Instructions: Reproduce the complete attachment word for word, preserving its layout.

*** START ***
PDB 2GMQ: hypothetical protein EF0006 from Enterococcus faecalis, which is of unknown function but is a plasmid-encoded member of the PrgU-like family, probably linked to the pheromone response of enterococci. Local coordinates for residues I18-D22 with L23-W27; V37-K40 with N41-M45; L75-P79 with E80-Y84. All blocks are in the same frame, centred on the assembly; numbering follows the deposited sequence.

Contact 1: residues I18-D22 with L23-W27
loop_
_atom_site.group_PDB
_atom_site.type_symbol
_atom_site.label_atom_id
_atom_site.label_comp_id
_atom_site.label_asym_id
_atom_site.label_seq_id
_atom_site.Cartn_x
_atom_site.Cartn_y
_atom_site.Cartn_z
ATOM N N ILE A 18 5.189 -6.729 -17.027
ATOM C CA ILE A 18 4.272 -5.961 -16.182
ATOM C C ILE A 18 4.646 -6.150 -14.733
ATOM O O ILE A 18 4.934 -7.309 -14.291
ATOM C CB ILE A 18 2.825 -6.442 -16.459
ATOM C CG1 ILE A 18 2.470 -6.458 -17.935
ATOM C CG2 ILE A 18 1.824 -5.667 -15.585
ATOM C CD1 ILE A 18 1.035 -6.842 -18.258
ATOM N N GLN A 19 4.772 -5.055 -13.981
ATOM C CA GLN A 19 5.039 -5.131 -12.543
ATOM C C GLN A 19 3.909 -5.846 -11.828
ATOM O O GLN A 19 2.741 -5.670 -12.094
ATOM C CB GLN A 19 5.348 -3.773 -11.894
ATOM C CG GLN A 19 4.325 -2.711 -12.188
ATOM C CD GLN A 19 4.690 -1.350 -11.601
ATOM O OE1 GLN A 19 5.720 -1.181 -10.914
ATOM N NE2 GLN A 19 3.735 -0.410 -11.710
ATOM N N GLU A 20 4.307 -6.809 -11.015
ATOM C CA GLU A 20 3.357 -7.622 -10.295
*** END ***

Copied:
PDB 2GMQ: hypothetical protein EF0006 from Enterococcus faecalis, which is of unknown function but is a plasmid-encoded member of the PrgU-like family, probably linked to the pheromone response of enterococci. Local coordinates for residues I18-D22 with L23-W27; V37-K40 with N41-M45; L75-P79 with E80-Y84. All blocks are in the same frame, centred on the assembly; numbering follows the deposited sequence.

Contact 1: residues I18-D22 with L23-W27
loop_
_atom_site.group_PDB
_atom_site.type_symbol
_atom_site.label_atom_id
_atom_site.label_comp_id
_atom_site.label_asym_id
_atom_site.label_seq_id
_atom_site.Cartn_x
_atom_site.Cartn_y
_atom_site.Cartn_z
ATOM N N ILE A 18 5.189 -6.729 -17.027
ATOM C CA ILE A 18 4.272 -5.961 -16.182
ATOM C C ILE A 18 4.646 -6.150 -14.733
ATOM O O ILE A 18 4.934 -7.309 -14.291
ATOM C CB ILE A 18 2.825 -6.442 -16.459
ATOM C CG1 ILE A 18 2.470 -6.458 -17.935
ATOM C CG2 ILE A 18 1.824 -5.667 -15.585
ATOM C CD1 ILE A 18 1.035 -6.842 -18.258
ATOM N N GLN A 19 4.772 -5.055 -13.981
ATOM C CA GLN A 19 5.039 -5.131 -12.543
ATOM C C GLN A 19 3.909 -5.846 -11.828
ATOM O O GLN A 19 2.741 -5.670 -12.094
ATOM C CB GLN A 19 5.348 -3.773 -11.894
ATOM C CG GLN A 19 4.325 -2.711 -12.188
ATOM C CD GLN A 19 4.690 -1.350 -11.601
ATOM O OE1 GLN A 19 5.720 -1.181 -10.914
ATOM N NE2 GLN A 19 3.735 -0.410 -11.710
ATOM N N GLU A 20 4.307 -6.809 -11.015
ATOM C CA GLU A 20 3.357 -7.622 -10.295